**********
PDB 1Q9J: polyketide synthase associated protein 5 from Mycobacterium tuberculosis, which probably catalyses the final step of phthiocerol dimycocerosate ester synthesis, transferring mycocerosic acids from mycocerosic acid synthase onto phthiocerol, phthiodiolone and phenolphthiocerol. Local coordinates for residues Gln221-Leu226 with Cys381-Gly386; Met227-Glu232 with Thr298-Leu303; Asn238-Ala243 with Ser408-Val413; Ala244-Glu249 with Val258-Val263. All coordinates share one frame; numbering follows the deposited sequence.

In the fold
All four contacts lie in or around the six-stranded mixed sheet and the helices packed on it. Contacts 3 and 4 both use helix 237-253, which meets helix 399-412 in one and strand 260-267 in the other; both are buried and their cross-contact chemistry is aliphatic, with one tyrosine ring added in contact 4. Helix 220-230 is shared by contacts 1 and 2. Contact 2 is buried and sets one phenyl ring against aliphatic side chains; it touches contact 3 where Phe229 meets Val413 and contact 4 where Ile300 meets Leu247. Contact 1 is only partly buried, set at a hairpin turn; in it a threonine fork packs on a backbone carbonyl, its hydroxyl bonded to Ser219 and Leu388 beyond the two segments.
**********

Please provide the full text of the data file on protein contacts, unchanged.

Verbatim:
PDB 1Q9J: polyketide synthase associated protein 5 from Mycobacterium tuberculosis, which probably catalyses the final step of phthiocerol dimycocerosate ester synthesis, transferring mycocerosic acids from mycocerosic acid synthase onto phthiocerol, phthiodiolone and phenolphthiocerol. Local coordinates for residues Gln221-Leu226 with Cys381-Gly386; Met227-Glu232 with Thr298-Leu303; Asn238-Ala243 with Ser408-Val413; Ala244-Glu249 with Val258-Val263. All coordinates share one frame; numbering follows the deposited sequence.

In the fold
All four contacts lie in or around the six-stranded mixed sheet and the helices packed on it. Contacts 3 and 4 both use helix 237-253, which meets helix 399-412 in one and strand 260-267 in the other; both are buried and their cross-contact chemistry is aliphatic, with one tyrosine ring added in contact 4. Helix 220-230 is shared by contacts 1 and 2. Contact 2 is buried and sets one phenyl ring against aliphatic side chains; it touches contact 3 where Phe229 meets Val413 and contact 4 where Ile300 meets Leu247. Contact 1 is only partly buried, set at a hairpin turn; in it a threonine fork packs on a backbone carbonyl, its hydroxyl bonded to Ser219 and Leu388 beyond the two segments.